The first Points of View column was about color coding in the July 2010 issue of Nature Methods. In its 5 year history, the column has established a significant legacy— it is one of the most frequently accessed parts of Nature Methods. The community sees the value in clear and effective visual communication and acknowledges the need for a forum in which best practices in the field are presented practically and accessibly.
Bang Wong, in collaboration with visiting authors (Noam Shoresh, Nils Gehlenborg, Cydney Nielsen and Rikke Schmidt Kjærgaard), has penned 29 columns in the period of August 2010 to December 2012, covering broad topics such as salience, Gestalt principles, color, typography, negative space, layout, and data integration.
The announcement of the return of the column, together with its history and a description of me, the new author, are available at the Nature Methods methagora blog. Humor is kept by repeated reference to my now-dead-but-once-famous pet rat.
When it was A.C. Greyling's turn to speak at a debate in which Christopher Hitchens and Richard Dawkins already made their points, Greyling said
When one gets up to speak this late in a debate, one is a bit tempated to quote that Hungarian M.P. who after a long, long, long discussion in the parliament in Budapest stood up and said, "Everything has been said but not everybody said it yet." (watch on YouTube)
Indeed, this is quite how I feel after being offered to be the new author of Nature Methods Point of View column. Both Bang and Hitchens provide significant inspiration for me, so Greyling's words are particularly fitting.
To improve on the column is impossible. My challenge is to identify useful topics that have not yet been covered. I will be working closely with Nature Methods and Bang to ensure that the columns strike the right balance of topic, tone and timbre.
In 2013 the Points of View column spawned the Points of Significance column, which deals with statistics in biological science.
For the month of August 2013, the entire set of 35 columns is available for free.
The column continues to run, though no longer monthly.
A PDF eBook of the 38 Points of View articles published between August 2010 and February 2015 is now available at the Nature Shop for $7.99 under the title Visual strategies for biological data: the collected Points of View.
Data visualization should be informative and, where possible, tasty.
Stefan Reuscher from Bioscience and Biotechnology Center at Nagoya University celebrates a publication with a Circos cake.
The cake shows an overview of a de-novo assembled genome of a wild rice species Oryza longistaminata.
The presence of constraints in experiments, such as sample size restrictions, awkward blocking or disallowed treatment combinations may make using classical designs very difficult or impossible.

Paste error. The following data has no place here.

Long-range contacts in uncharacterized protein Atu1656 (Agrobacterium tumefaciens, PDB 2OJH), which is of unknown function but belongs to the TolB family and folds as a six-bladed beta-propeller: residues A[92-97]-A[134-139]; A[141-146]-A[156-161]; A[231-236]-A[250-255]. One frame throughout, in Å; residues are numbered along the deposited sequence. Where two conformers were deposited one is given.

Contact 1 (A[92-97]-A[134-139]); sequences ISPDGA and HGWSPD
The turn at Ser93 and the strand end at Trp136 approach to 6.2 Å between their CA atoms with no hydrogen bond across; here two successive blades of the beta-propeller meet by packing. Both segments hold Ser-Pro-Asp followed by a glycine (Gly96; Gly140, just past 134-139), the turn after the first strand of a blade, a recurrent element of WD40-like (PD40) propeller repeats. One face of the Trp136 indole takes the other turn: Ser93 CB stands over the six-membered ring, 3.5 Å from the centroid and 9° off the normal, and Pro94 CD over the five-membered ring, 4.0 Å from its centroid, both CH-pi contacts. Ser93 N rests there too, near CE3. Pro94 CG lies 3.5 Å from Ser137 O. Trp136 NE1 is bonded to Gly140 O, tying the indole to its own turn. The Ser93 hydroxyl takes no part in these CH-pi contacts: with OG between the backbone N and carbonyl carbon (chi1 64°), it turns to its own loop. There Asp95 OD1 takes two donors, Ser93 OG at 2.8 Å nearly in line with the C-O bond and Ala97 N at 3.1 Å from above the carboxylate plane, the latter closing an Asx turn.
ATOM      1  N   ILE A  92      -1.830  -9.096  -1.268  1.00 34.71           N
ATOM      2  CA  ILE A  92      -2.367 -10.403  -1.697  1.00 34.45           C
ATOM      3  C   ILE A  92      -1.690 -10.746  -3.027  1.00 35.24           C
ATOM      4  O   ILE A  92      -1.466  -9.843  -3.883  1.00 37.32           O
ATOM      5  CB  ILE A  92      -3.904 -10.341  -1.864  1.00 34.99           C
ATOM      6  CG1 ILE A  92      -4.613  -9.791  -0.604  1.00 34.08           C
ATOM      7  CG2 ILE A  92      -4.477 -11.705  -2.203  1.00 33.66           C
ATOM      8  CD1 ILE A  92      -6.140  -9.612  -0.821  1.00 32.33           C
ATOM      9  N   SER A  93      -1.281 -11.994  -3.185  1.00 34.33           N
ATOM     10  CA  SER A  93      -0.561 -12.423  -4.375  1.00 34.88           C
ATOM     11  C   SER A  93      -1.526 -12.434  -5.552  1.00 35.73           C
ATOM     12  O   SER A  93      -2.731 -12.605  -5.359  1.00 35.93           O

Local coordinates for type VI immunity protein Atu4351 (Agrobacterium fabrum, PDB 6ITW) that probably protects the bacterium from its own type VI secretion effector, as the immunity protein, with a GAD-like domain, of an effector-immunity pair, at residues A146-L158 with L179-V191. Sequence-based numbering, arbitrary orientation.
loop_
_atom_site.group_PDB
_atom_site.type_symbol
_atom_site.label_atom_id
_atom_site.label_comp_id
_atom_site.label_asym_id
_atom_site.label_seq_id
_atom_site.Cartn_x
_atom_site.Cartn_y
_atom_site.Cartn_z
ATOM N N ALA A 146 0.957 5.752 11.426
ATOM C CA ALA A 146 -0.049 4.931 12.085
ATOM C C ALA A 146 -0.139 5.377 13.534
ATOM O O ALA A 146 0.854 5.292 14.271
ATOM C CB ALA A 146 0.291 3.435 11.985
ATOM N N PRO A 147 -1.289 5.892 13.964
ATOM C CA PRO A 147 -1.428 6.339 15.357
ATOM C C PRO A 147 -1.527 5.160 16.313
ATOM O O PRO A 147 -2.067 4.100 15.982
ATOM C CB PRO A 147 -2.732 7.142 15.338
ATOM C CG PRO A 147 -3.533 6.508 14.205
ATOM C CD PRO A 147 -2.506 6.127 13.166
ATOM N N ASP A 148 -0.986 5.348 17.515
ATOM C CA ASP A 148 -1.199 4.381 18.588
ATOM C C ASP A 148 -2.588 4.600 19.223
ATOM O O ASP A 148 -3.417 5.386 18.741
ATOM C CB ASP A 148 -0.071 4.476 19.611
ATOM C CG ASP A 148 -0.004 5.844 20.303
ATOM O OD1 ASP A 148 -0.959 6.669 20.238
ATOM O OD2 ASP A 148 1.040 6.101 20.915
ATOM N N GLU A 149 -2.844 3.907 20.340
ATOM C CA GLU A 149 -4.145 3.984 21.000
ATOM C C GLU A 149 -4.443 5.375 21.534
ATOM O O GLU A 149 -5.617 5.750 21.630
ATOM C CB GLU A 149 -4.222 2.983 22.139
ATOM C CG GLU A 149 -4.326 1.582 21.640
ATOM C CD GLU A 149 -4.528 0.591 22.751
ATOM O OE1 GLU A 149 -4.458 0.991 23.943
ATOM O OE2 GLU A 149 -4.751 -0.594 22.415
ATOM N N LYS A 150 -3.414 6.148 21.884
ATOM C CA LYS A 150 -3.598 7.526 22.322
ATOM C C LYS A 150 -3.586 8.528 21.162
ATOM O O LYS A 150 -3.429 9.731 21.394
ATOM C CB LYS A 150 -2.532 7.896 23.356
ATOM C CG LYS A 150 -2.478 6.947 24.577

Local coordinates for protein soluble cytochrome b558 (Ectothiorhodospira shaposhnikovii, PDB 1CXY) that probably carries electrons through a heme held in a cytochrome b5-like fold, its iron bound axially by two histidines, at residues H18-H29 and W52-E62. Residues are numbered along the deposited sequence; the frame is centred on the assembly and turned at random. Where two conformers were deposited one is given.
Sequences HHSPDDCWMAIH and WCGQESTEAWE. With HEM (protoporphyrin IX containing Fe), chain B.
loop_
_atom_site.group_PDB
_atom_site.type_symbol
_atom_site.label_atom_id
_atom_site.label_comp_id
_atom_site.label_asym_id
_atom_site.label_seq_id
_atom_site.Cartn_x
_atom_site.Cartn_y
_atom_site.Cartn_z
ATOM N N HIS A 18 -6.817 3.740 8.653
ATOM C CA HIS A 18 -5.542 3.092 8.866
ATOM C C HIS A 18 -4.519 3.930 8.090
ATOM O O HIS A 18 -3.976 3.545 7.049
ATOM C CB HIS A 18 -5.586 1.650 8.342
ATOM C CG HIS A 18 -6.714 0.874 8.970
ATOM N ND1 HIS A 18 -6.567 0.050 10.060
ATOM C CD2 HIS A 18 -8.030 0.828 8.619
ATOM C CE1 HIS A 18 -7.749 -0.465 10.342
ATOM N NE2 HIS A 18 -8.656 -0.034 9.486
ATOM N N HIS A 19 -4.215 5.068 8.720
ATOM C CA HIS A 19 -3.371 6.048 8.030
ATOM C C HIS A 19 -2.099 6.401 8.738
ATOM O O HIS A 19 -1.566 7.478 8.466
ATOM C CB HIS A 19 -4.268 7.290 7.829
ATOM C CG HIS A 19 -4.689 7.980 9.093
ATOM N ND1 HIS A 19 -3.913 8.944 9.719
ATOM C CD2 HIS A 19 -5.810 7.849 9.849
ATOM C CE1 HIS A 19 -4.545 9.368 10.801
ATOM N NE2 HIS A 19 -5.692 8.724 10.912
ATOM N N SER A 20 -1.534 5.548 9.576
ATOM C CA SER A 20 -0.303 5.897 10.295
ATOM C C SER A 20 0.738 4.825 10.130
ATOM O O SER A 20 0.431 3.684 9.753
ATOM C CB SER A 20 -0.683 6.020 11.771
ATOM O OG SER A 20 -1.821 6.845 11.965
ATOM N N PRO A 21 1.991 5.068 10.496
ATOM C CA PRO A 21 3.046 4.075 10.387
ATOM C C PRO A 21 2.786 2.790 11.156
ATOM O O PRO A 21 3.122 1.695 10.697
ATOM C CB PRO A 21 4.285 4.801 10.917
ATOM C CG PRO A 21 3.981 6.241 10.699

Optimal design is a powerful, general purpose alternative for high quality, statistically grounded designs under nonstandard conditions.
We discuss two types of optimal designs (D-optimal and I-optimal) and show how it can be applied to a scenario with sample size and blocking constraints.
Smucker, B., Krzywinski, M. & Altman, N. (2018) Points of significance: Optimal experimental design Nature Methods 15:599–600.
Krzywinski, M., Altman, N. (2014) Points of significance: Two factor designs. Nature Methods 11:1187–1188.
Krzywinski, M. & Altman, N. (2014) Points of significance: Analysis of variance (ANOVA) and blocking. Nature Methods 11:699–700.
Krzywinski, M. & Altman, N. (2014) Points of significance: Designing comparative experiments. Nature Methods 11:597–598.
An illustration of the Tree of Life, showing some of the key branches.
The tree is drawn as a DNA double helix, with bases colored to encode ribosomal RNA genes from various organisms on the tree.
All living things on earth descended from a single organism called LUCA (last universal common ancestor) and inherited LUCA’s genetic code for basic biological functions, such as translating DNA and creating proteins. Constant genetic mutations shuffled and altered this inheritance and added new genetic material—a process that created the diversity of life we see today. The “tree of life” organizes all organisms based on the extent of shuffling and alteration between them. The full tree has millions of branches and every living organism has its own place at one of the leaves in the tree. The simplified tree shown here depicts all three kingdoms of life: bacteria, archaebacteria and eukaryota. For some organisms a grey bar shows when they first appeared in the tree in millions of years (Ma). The double helix winding around the tree encodes highly conserved ribosomal RNA genes from various organisms.
Johnson, H.L. (2018) The Whole Earth Cataloguer, Sactown, Jun/Jul, p. 89
An article about keyboard layouts and the history and persistence of QWERTY.
McDonald, T. (2018) Why we can't give up this odd way of typing, BBC, 25 May 2018.
I've previously taken a more fine-art approach to cover design, such for those of Nature, Genome Research and Trends in Genetics. I've used microscopy images to create a cover for PNAS—the one that made biology look like astrophysics—and thought that this is kind of material I'd start with for the MCS cover.